Friday, April 2, 2010

Simply Christians or Simply Terrorists: The Violence of Christofascism Comes Home To Roost

Both Progressive and Regressive Christians (aka Religious Right or Christofascists) are still reeling with the news about "Hutaree", its zeal, its militarism, its expanse and the fact that it views itself as 'Christian'. 

From Right Wing Watch:
"Many mainstream media outlets, like ABC and CNN, are irresponsibly reporting that those arrested in Michigan in the alleged plot to murder law enforcement officers are 'Christians,'" said Dr. Gary Cass of the Christian Anti-Defamation Commission. "Even if they identify themselves as Christians, what they were allegedly planning is absolutely contrary to Christianity. They may have illicitly co-opted the Christian faith to justify their murderous intentions, but it is defamatory for the media to keep referring to them as Christians. They are simply terrorists."

So, were the knights of the Crusades 'simply terrorists'? Is Repent Amarillo really a terrorist group? What about Rev. Rod Parsley? Where is the dividing line? 

Dr. Cass is, of course, grasping at straws in attempting to distance himself and others of his Religious Right flock: it's rather counter-intuitive (much less, hypocritical) to say that anyone who identifies themselves as Christians are not Christians. Christians around the country have been saying that everyone should have the right to call themselves Christians. Also, a strange parallel of intolerance shows itself in the Christian view of the organization known as NAMBLA - National American Man-Boy Love Association. Christofascists point to it as an accepted and almost typical gay rights association - which it is not. They also extend its premise to all gays. What Cass is avoiding is this: militarism and potential violence exist in  today's American Christian landscape. Hutaree is an extreme (but real) version of Rod Parsley's vision of Christian soldiers. It's tone and rhetoric are equivalent to Repent Amarillo. It's hatred of non-Christians (Jews, "pagans," Muslims) is just as bad as Fred Phelp's hatred of gays or Father Charles Coughlin's anti-Semitism seventy years ago.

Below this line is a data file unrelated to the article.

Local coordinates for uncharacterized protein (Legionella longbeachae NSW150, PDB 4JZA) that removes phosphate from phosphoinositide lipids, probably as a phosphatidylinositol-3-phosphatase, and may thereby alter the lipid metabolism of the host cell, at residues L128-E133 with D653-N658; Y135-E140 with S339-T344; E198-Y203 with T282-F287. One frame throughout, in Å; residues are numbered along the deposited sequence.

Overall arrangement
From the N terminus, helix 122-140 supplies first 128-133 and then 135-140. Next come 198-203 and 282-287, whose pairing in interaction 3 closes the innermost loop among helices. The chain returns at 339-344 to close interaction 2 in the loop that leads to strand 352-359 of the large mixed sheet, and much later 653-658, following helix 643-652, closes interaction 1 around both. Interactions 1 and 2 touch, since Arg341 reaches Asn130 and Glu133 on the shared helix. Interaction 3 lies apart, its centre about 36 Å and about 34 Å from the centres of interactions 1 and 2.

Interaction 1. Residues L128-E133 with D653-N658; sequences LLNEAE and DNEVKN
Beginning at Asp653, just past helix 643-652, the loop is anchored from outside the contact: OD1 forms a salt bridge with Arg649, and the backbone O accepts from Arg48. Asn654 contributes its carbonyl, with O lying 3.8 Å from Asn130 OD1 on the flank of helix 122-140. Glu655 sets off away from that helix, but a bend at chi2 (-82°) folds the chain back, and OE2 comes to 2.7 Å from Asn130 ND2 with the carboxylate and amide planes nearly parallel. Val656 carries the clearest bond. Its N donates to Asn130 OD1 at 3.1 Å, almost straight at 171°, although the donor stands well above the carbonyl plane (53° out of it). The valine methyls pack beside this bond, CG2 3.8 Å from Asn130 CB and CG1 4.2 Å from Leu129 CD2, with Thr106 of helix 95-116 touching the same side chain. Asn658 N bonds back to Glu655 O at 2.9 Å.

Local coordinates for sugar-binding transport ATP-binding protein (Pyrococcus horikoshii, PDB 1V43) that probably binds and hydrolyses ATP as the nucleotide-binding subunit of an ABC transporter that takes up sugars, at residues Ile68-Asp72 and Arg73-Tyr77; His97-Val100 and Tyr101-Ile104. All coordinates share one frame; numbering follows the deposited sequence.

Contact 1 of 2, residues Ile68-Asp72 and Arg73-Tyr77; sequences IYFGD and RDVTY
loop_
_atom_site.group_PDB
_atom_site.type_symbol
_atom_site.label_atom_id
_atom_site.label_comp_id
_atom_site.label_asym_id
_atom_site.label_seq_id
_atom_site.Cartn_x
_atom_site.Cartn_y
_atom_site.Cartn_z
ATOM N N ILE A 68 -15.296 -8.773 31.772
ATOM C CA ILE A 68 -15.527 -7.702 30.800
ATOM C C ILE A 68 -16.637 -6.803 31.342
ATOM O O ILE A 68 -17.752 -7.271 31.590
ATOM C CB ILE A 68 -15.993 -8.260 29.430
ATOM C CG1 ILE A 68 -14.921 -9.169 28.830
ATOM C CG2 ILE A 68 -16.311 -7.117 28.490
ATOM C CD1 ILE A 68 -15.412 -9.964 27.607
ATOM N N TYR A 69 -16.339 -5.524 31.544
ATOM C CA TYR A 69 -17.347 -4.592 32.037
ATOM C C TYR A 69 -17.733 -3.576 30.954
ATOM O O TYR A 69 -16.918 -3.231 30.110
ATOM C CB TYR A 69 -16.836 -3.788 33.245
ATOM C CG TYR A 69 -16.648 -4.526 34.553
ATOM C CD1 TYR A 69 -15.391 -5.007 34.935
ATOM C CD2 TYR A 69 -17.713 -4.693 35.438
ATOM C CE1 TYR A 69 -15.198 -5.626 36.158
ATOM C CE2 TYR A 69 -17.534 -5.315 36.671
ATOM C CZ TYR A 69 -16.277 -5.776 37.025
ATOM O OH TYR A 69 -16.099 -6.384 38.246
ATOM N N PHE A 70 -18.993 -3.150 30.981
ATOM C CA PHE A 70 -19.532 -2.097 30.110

The dividing line, America seems to think, is between words and action. Christian pastors can spout all the military rhetoric they want. They are protected twofold: freedom of speech and separation of church and state. They have nothing to do with the actions taken by fringe groups. 

This is obvious, inane self-deception. Actions are almost always the result of words, especially when they take effect in the brains of an illiterate: the Elmer Gantrys egging on the Elmer Fudds.


"Jesus wanted us to be ready to defend ourselves using the sword and stay alive using equipment," reads. "The only thing on earth to save the testimony and those who follow it, are the members of the testimony, til the return of Christ in the clouds. We, the Hutaree, are prepared to defend all those who belong to Christ and save those who aren't. We will still spread the word, and fight to keep it, up to the time of the great coming."

Compare this statement to the one put out by Repent Amarillo:
A soldier for Christ wants to leave no man behind. We will fight unto death for the cause of eternal life through Christ Jesus. We will wage a good spiritual warfare until our King calls us home. May we leave this earth desperately clinging to one more lost soul.
The arrogance of today's Christofascists make them lax in regards to monitoring and censoring fringe groups like Hutaree. That inability to expel groups from more mainstream Christianity before violence starts may lead to a long period when Christian groups spend too much time and effort defending themselves, telling people what they are NOT than focusing on their real goals. This may seem a boon to secularists like myself. The problem with that is that people will have to die to achieve it. 

"Hutaree" is evidently a made up name which means nothing. It may, however, come to mean "violent but stupid Christofascists."

Just a thought.

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